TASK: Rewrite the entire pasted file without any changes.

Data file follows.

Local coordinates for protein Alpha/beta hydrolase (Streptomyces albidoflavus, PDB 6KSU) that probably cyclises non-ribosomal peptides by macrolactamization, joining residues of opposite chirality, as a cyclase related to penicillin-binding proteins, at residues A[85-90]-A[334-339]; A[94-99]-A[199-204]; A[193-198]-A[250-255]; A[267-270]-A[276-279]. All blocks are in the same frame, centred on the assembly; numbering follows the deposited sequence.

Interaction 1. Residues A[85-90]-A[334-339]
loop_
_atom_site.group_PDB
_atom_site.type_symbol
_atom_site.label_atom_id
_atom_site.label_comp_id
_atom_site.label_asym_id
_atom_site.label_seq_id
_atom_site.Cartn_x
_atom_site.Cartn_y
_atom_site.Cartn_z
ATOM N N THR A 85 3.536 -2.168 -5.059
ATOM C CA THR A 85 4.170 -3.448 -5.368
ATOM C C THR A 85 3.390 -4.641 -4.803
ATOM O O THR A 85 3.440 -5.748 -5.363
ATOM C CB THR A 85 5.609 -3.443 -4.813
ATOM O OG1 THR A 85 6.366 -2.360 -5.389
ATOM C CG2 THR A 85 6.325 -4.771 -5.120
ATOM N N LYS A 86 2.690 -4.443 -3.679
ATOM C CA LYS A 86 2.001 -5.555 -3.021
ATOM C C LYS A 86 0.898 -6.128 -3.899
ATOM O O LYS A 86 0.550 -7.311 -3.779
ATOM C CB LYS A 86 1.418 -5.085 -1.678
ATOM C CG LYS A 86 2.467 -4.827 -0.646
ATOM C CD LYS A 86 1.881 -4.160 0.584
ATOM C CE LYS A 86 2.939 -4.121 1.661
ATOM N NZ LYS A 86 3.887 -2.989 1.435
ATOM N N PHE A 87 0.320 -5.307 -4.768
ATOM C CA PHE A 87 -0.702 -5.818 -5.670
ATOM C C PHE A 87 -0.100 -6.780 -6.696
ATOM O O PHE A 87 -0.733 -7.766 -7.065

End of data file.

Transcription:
Local coordinates for protein Alpha/beta hydrolase (Streptomyces albidoflavus, PDB 6KSU) that probably cyclises non-ribosomal peptides by macrolactamization, joining residues of opposite chirality, as a cyclase related to penicillin-binding proteins, at residues A[85-90]-A[334-339]; A[94-99]-A[199-204]; A[193-198]-A[250-255]; A[267-270]-A[276-279]. All blocks are in the same frame, centred on the assembly; numbering follows the deposited sequence.

Interaction 1. Residues A[85-90]-A[334-339]
loop_
_atom_site.group_PDB
_atom_site.type_symbol
_atom_site.label_atom_id
_atom_site.label_comp_id
_atom_site.label_asym_id
_atom_site.label_seq_id
_atom_site.Cartn_x
_atom_site.Cartn_y
_atom_site.Cartn_z
ATOM N N THR A 85 3.536 -2.168 -5.059
ATOM C CA THR A 85 4.170 -3.448 -5.368
ATOM C C THR A 85 3.390 -4.641 -4.803
ATOM O O THR A 85 3.440 -5.748 -5.363
ATOM C CB THR A 85 5.609 -3.443 -4.813
ATOM O OG1 THR A 85 6.366 -2.360 -5.389
ATOM C CG2 THR A 85 6.325 -4.771 -5.120
ATOM N N LYS A 86 2.690 -4.443 -3.679
ATOM C CA LYS A 86 2.001 -5.555 -3.021
ATOM C C LYS A 86 0.898 -6.128 -3.899
ATOM O O LYS A 86 0.550 -7.311 -3.779
ATOM C CB LYS A 86 1.418 -5.085 -1.678
ATOM C CG LYS A 86 2.467 -4.827 -0.646
ATOM C CD LYS A 86 1.881 -4.160 0.584
ATOM C CE LYS A 86 2.939 -4.121 1.661
ATOM N NZ LYS A 86 3.887 -2.989 1.435
ATOM N N PHE A 87 0.320 -5.307 -4.768
ATOM C CA PHE A 87 -0.702 -5.818 -5.670
ATOM C C PHE A 87 -0.100 -6.780 -6.696
ATOM O O PHE A 87 -0.733 -7.766 -7.065